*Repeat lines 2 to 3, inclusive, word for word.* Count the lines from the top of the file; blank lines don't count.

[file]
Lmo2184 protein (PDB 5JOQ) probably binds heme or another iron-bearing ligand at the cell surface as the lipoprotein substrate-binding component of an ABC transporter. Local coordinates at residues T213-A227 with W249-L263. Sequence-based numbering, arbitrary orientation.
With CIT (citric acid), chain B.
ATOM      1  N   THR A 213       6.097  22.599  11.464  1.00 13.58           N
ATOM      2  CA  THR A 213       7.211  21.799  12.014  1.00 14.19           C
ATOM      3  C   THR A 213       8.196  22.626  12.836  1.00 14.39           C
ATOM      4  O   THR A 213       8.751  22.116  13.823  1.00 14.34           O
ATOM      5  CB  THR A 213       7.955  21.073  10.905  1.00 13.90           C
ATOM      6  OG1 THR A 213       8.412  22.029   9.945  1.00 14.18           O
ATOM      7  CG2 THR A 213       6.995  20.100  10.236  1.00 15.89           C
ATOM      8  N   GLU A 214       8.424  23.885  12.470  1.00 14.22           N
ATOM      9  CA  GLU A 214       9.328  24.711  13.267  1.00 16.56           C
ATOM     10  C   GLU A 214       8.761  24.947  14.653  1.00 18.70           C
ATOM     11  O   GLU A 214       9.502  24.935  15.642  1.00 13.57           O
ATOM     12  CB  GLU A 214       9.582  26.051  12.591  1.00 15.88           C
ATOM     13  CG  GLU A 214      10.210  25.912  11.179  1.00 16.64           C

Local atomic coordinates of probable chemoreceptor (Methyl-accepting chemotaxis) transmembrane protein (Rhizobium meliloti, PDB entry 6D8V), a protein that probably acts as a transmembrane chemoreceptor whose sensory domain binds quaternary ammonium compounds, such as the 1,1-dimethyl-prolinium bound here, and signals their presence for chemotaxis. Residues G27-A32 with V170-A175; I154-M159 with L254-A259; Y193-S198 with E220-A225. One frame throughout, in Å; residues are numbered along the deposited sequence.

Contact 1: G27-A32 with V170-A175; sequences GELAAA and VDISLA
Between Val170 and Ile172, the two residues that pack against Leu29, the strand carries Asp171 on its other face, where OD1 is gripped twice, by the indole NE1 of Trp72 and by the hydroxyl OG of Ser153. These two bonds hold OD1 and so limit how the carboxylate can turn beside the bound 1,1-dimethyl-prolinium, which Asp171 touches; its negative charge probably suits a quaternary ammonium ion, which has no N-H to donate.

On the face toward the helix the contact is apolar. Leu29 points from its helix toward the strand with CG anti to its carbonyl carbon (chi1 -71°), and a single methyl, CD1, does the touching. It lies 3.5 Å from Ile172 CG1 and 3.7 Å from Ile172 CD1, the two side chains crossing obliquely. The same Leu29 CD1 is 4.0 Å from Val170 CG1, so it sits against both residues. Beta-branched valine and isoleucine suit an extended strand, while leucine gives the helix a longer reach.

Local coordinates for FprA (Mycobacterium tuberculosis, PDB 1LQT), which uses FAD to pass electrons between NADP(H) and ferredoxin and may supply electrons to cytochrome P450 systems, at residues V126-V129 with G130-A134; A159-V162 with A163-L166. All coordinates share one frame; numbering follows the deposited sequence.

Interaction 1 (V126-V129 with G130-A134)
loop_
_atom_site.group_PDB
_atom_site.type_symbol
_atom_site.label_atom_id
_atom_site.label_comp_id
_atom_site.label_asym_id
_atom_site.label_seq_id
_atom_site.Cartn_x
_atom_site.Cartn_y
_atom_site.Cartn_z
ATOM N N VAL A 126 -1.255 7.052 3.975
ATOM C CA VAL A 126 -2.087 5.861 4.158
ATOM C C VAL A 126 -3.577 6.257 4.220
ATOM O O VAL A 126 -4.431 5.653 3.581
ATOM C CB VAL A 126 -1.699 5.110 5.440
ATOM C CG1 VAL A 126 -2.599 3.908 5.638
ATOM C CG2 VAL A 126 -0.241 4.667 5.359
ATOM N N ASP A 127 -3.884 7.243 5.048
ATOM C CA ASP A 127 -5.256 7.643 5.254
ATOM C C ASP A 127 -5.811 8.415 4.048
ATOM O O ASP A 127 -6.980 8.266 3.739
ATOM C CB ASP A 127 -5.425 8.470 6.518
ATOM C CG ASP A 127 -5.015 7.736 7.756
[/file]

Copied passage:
With CIT (citric acid), chain B.
ATOM      1  N   THR A 213       6.097  22.599  11.464  1.00 13.58           N